I would love to see SMRs finally taking their place in the energy landscape, as for starters they use way, way less materials than renewables, and provide security against massive volcanic eruptions impacting solar, giving some baseline power.

But I have been staggered by the fall in cost of renewables, and in the areas where most of the planet's population are going to live in 2050, where there are almost universally high solar incidence, it is difficult to see economic competition.

A major reservation of mine against solar has been land use, but agrivoltaics has answered that, and in an ever hotter climate solar arrays can provide useful shade for crops and better moisture retention.

So getting costs to competitive levels for SMRs will be tough, but hopefully do-able, certainly in northerly Europe.

Davemart

We have recently been confronted by some of the disadvantages of a wholly interconnected economy with Russian actions.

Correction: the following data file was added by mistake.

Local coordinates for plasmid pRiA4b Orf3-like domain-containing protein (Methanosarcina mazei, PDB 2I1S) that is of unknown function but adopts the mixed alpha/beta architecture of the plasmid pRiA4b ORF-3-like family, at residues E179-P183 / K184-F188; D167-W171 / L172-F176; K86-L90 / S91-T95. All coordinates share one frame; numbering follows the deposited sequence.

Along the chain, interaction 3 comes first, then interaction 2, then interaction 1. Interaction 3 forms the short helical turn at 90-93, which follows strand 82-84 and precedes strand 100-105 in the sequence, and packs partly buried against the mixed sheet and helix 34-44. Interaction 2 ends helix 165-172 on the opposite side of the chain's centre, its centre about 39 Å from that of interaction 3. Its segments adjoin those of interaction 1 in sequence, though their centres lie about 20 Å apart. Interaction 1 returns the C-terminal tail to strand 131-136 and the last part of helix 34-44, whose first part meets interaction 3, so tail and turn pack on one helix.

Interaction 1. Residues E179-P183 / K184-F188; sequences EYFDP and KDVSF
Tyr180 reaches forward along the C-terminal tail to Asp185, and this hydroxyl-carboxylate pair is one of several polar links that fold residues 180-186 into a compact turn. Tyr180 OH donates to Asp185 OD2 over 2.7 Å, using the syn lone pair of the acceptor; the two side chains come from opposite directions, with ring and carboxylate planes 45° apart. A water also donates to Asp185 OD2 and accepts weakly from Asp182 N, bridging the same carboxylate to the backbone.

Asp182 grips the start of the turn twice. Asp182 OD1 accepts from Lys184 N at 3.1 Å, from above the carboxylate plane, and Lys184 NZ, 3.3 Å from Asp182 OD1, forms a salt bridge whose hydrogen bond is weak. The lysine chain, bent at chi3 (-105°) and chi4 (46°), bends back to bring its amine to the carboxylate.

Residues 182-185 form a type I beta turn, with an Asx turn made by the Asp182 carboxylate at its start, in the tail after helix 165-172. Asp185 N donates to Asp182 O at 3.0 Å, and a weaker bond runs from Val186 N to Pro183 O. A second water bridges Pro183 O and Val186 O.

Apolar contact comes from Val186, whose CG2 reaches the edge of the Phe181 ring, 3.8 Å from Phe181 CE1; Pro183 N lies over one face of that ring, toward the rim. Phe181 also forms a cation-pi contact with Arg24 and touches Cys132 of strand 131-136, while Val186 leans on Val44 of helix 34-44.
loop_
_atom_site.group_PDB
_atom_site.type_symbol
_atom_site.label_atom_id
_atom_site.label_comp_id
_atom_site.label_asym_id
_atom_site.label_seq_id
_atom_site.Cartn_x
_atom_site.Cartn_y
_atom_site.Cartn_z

I find it difficult to understand the wisdom of Nancy's trip to Taiwan, which does not seem in accord with the realities of a manufacturing and materials base which has been largely exported to China.

Put simply, it seems to me that they are the likely winners in conflict, as they can strangle our economy.

So I would like to see some degree of autarchy, with perhaps nuclear in Europe providing base line capacity for, for instance, fertiliser production.

But if you are talking about renewables, it is inescapable that the easiest way to massively increase the output of a solar panel is to put it in Saudi Arabia etc rather than Germany.

So IMO a very large trade in transporting products like ammonia will continue, and expand, with production centered in areas with very good wind and solar resources.

We can and should provide for some level of basic production in Europe.

The US should be able to do fine, in any scenario, short of a Yellowstone eruption!

yoatmon

To remove all doubts: The following survey is peer-rerviewed, so to say from external scientist tested and asserted to be true and serious.
A H2 molecule is eight times smaller than a methane molecule and elucidates very impressively that existing NG pipelines are completely unsuited for transportation of H2.
Subsequently, leaking H2 is a serious problem and not solely a concern of safety for the distance covered from the pipeline to the gas stove..